Windom laughs maniacally and says, “If you give me your soul, I’ll let Annie live.” Of course Cooper consents unflinchingly. Here’s where things start to get even more confusing.

Windom stabs Cooper, right where he stabbed him in Pittsburgh, and Cooper falls. However, the wound is bloodless: It is actually a psychic attack, and Windom is taking Cooper’s soul. Then everything explodes into fire, announcing the arrival of BOB. The scene where Windom stabs Cooper is played in reverse, suggesting that it has been undone (this would mean Cooper got his soul back). The strobe begins again, and Windom cries out for help as BOB gets a hold of him and begins torturing him. BOB says “Be quiet,” which mutes Windom’s screams. BOB then tells Cooper, “You go. He’s wrong. He can’t ask for your soul. I will take his.” This indicates again to me how powerless Windom really is.

BOB takes Windom Earle's soul.

BOB takes Windom Earle’s soul.

Windom begins to scream again, and we see fire go into his head, seemingly at BOB’s beckoning. Windom then goes still and quiet. BOB has presumably taken his soul. Cooper walks slowly out of the room. As he does, however, another figure comes running up behind the red curtains. It is Cooper’s Doppelganger. Even if BOB told him to go, it isn’t that simple: There is still another trial that Cooper must pass. The Doppelganger laughs with BOB, who still has Windom.

(This is the last we see of Windom Earle.)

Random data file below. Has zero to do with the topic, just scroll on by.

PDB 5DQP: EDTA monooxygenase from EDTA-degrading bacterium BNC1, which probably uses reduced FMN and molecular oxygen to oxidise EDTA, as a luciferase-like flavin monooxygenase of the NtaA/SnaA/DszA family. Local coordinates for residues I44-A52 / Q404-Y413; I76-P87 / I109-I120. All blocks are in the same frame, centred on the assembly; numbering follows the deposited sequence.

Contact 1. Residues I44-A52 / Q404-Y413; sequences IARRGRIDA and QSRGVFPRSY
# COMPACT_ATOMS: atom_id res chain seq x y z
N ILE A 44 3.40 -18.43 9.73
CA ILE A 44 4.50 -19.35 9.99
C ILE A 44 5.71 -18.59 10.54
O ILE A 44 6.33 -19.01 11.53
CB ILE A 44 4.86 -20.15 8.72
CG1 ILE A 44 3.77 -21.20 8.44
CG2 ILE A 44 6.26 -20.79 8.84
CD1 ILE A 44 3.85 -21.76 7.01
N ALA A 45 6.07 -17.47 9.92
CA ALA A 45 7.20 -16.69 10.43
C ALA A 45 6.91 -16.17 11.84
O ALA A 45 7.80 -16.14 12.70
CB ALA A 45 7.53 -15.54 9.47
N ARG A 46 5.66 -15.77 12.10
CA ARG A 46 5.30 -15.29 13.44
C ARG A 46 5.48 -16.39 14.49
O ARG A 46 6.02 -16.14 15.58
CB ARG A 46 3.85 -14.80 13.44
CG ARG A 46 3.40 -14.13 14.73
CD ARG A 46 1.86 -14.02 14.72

Leland's Doppelganger tells Cooper,

Leland’s Doppelganger tells Cooper, “I did not kill anyone.”

Back in the hall, Cooper is about to enter another room when Leland Palmer’s Doppelganger steps out, laughing, from an area where there should be nothing. His hair is its original brown shade. Doppelganger Leland tells Cooper “I did not kill anybody,” which is a reference to Leland’s role as a pawn in BOB’s murders, and Cooper’s guilt that he could not save Leland. He steps toward Cooper, seemingly trying to intimidate him, but Cooper avoids him and parts to curtains to enter the other room. However, he steals one last look backward at Leland’s Doppelganger, and sees his own emerge from the other end of the hall. This is a continuation of his mistake of not facing his Doppelganger, but instead continuing to search for Annie. Cooper steps into the other room, and the Doppelganger enters the hallway. He and Leland’s Doppelganger smile and laugh.